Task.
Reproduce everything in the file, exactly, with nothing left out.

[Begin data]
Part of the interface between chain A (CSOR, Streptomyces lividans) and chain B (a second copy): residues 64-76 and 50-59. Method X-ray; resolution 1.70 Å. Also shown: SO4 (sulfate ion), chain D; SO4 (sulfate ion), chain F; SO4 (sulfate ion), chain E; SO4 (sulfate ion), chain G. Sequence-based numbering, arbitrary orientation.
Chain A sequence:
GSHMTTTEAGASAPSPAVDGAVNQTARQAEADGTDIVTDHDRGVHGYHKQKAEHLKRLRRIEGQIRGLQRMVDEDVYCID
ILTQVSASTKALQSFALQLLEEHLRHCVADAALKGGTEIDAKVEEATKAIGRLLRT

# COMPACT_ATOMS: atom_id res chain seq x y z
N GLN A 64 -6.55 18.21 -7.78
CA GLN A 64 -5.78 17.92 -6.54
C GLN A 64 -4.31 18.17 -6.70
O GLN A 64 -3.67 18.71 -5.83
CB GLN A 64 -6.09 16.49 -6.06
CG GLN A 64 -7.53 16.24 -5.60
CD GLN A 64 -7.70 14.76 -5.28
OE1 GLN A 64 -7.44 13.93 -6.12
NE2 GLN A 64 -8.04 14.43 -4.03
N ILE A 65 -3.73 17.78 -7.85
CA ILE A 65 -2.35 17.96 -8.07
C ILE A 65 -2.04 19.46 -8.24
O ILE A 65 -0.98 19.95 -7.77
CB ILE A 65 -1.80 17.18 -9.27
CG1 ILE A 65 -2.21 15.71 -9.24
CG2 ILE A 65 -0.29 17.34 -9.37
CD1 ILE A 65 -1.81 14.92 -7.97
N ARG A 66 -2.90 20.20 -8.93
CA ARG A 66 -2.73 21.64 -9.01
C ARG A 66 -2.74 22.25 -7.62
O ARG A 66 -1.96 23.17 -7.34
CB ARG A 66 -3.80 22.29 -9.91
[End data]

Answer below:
Part of the interface between chain A (CSOR, Streptomyces lividans) and chain B (a second copy): residues 64-76 and 50-59. Method X-ray; resolution 1.70 Å. Also shown: SO4 (sulfate ion), chain D; SO4 (sulfate ion), chain F; SO4 (sulfate ion), chain E; SO4 (sulfate ion), chain G. Sequence-based numbering, arbitrary orientation.
Chain A sequence:
GSHMTTTEAGASAPSPAVDGAVNQTARQAEADGTDIVTDHDRGVHGYHKQKAEHLKRLRRIEGQIRGLQRMVDEDVYCID
ILTQVSASTKALQSFALQLLEEHLRHCVADAALKGGTEIDAKVEEATKAIGRLLRT

# COMPACT_ATOMS: atom_id res chain seq x y z
N GLN A 64 -6.55 18.21 -7.78
CA GLN A 64 -5.78 17.92 -6.54
C GLN A 64 -4.31 18.17 -6.70
O GLN A 64 -3.67 18.71 -5.83
CB GLN A 64 -6.09 16.49 -6.06
CG GLN A 64 -7.53 16.24 -5.60
CD GLN A 64 -7.70 14.76 -5.28
OE1 GLN A 64 -7.44 13.93 -6.12
NE2 GLN A 64 -8.04 14.43 -4.03
N ILE A 65 -3.73 17.78 -7.85
CA ILE A 65 -2.35 17.96 -8.07
C ILE A 65 -2.04 19.46 -8.24
O ILE A 65 -0.98 19.95 -7.77
CB ILE A 65 -1.80 17.18 -9.27
CG1 ILE A 65 -2.21 15.71 -9.24
CG2 ILE A 65 -0.29 17.34 -9.37
CD1 ILE A 65 -1.81 14.92 -7.97
N ARG A 66 -2.90 20.20 -8.93
CA ARG A 66 -2.73 21.64 -9.01
C ARG A 66 -2.74 22.25 -7.62
O ARG A 66 -1.96 23.17 -7.34
CB ARG A 66 -3.80 22.29 -9.91